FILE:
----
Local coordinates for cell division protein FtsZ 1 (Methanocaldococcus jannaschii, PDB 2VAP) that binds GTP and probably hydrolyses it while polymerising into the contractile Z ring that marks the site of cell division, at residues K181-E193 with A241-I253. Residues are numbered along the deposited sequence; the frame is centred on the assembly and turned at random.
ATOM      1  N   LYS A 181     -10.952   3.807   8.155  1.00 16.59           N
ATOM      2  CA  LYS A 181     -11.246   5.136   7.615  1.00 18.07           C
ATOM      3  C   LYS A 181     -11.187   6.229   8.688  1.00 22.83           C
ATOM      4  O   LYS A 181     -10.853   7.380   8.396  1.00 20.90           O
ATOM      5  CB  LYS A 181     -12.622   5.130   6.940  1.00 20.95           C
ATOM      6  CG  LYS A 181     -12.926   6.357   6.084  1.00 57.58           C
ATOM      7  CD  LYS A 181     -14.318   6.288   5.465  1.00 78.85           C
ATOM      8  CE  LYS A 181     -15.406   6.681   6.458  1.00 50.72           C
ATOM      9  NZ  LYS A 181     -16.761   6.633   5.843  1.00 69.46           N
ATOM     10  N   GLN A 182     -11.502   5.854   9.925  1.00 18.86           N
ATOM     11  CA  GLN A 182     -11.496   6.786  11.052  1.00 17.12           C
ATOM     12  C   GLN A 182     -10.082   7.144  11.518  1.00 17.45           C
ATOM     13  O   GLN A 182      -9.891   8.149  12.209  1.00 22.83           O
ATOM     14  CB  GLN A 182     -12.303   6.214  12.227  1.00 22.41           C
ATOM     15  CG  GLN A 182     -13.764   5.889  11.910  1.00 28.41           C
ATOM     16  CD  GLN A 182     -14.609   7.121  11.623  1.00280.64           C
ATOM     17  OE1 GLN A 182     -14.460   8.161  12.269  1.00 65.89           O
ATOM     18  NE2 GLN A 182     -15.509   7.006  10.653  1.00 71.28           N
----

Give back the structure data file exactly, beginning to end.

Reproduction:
Local coordinates for cell division protein FtsZ 1 (Methanocaldococcus jannaschii, PDB 2VAP) that binds GTP and probably hydrolyses it while polymerising into the contractile Z ring that marks the site of cell division, at residues K181-E193 with A241-I253. Residues are numbered along the deposited sequence; the frame is centred on the assembly and turned at random.
ATOM      1  N   LYS A 181     -10.952   3.807   8.155  1.00 16.59           N
ATOM      2  CA  LYS A 181     -11.246   5.136   7.615  1.00 18.07           C
ATOM      3  C   LYS A 181     -11.187   6.229   8.688  1.00 22.83           C
ATOM      4  O   LYS A 181     -10.853   7.380   8.396  1.00 20.90           O
ATOM      5  CB  LYS A 181     -12.622   5.130   6.940  1.00 20.95           C
ATOM      6  CG  LYS A 181     -12.926   6.357   6.084  1.00 57.58           C
ATOM      7  CD  LYS A 181     -14.318   6.288   5.465  1.00 78.85           C
ATOM      8  CE  LYS A 181     -15.406   6.681   6.458  1.00 50.72           C
ATOM      9  NZ  LYS A 181     -16.761   6.633   5.843  1.00 69.46           N
ATOM     10  N   GLN A 182     -11.502   5.854   9.925  1.00 18.86           N
ATOM     11  CA  GLN A 182     -11.496   6.786  11.052  1.00 17.12           C
ATOM     12  C   GLN A 182     -10.082   7.144  11.518  1.00 17.45           C
ATOM     13  O   GLN A 182      -9.891   8.149  12.209  1.00 22.83           O
ATOM     14  CB  GLN A 182     -12.303   6.214  12.227  1.00 22.41           C
ATOM     15  CG  GLN A 182     -13.764   5.889  11.910  1.00 28.41           C
ATOM     16  CD  GLN A 182     -14.609   7.121  11.623  1.00280.64           C
ATOM     17  OE1 GLN A 182     -14.460   8.161  12.269  1.00 65.89           O
ATOM     18  NE2 GLN A 182     -15.509   7.006  10.653  1.00 71.28           N